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topic 3159

Current density in copper strike


A discussion started in 1999 and continuing through 2020
Adding your Q. / A. or Comment will restore it to the Current Topics page

1999

Q. We have an aluminum prep line leading up to a sulfamate nickel plate. Just before nickel plate we utilize a copper strike bath. I noticed that it is common protocol to begin the copper strike at a relatively high current density for a short time then switch to a lower current density for a longer time. What is the reason for the switch from higher to lower current density ? Thanks ... Greg Fuqua

Greg Fuqua
- Jacksonville, Florida


1999

A. Sounds like the reverse procedure to me, but you would have to tell us the current density at the start and when you drop the current. You may be too high or too low at some point.

Is this copper strike over some zincate coating? -tom

tom pullizzi animated   tomPullizziSignature
Tom Pullizzi
Falls Township, Pennsylvania


1999

A. This is a common practice to strike at a higher current density for a short time when plating complex shapes. The copper covers the low current density areas faster before the zincate dissolves and blistering occurs. Once there is total coverage you can turn the amperage down to normal ranges.

jim conner
Jim Conner
Anoplex - Dallas, Texas USA


What does Surface Current Density mean?

July 2, 2020

Q. I see many electroplating books talk about Surface Current Density, like "the copper plating current density is 0.2-0.3A /dm2"

Can anyone explain it ? Does it mean if I have copper area dm2 I need 0.2 A DC ? Or it depends on area of solution?

qwee qweee
- amman, Jordan


July 2020

A. Hello Qwee.
You are correct. It refers to the relationship between the surface area of the parts, pieces, or items which you are trying to electroplate and the electroplating current which you should use.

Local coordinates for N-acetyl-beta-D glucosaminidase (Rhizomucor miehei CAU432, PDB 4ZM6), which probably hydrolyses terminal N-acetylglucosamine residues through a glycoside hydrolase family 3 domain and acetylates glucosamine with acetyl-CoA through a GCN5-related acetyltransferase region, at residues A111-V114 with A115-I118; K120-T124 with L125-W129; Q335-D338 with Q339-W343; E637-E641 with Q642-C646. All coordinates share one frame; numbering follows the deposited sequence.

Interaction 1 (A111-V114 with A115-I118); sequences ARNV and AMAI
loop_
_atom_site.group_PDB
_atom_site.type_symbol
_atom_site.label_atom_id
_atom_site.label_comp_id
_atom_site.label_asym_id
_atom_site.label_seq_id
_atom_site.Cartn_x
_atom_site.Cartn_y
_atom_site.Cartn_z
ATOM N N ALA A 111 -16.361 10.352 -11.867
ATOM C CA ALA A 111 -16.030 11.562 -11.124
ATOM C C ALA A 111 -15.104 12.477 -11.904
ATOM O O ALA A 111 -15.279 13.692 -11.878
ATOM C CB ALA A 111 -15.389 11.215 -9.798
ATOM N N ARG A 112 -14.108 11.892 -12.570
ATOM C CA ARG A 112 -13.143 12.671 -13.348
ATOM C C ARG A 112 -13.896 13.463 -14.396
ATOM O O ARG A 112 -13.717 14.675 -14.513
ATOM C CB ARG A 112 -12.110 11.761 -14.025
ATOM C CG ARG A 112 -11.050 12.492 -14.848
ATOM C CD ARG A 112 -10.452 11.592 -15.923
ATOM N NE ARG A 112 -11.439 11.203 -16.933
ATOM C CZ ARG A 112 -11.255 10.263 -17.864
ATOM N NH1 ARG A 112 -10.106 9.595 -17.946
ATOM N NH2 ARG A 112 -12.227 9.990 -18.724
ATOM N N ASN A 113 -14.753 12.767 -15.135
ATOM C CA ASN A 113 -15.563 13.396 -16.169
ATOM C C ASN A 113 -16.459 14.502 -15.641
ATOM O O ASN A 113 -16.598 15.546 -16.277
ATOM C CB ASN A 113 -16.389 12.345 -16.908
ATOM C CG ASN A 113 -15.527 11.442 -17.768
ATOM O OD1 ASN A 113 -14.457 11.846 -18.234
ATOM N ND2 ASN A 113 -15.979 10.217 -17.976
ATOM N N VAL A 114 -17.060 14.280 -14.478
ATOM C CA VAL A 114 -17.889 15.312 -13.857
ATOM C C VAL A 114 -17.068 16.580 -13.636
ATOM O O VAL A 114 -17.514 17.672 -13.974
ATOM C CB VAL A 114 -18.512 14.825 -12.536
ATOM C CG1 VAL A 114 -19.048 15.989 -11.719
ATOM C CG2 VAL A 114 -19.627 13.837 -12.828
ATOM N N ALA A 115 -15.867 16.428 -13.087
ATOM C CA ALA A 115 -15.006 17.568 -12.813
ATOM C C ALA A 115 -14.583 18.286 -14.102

If the item which you are trying to plate is a thin rectangular plate 1 dm x 1 dm, its surface area is 1 dm^2 on each side, so its total surface area for both sides is 2 dm^2. If the book suggests plating it at 0.2-0.3 A/dm^2, then you need to use a current of 0.4 to 0.6 Amps.

However, that seems to be a very low current density. Typical current densities for most copper electroplating would probably be about 10X higher.

Luck & Regards,

pic of Ted Mooney
Ted Mooney, P.E. RET
finishing.com - Pine Beach, New Jersey
Aloha -- an idea worth spreading


July 4, 2020

Q. Thank you for reply.
For rectifiers it gives unit of current like 50A or 100A ?
What does that mean ... does is mean 50 A-hour ?

For chrome plating and for current surface many books take about 20 to 30 A/dm2
And rectifier that give 50 A it's good for it?

qwee qweee [returning]
- amman, Jordan


July 2020

A. Hi again. If the rectifier capacity is 50 A, that means it can supply up to 50 A. If you are trying to do chrome plating at 20 A/dm2, you will be able to electroplate parts with a surface area of up to 2.5 dm^2, that is 50 / 20.

If you want to plate a part with a surface area of 1 dm^2 at 30 A/dm^2 you would set the rectifier to 30 Amps. If you keep the rectifier on for 10 minutes at 30 Amps, you will apply 30 x 10 = 300 A-minutes or 5 A-hours.

Luck & Regards,

pic of Ted Mooney
Ted Mooney, P.E. RET
finishing.com - Pine Beach, New Jersey
Aloha -- an idea worth spreading



July 4, 2020

Q. Hello my friend,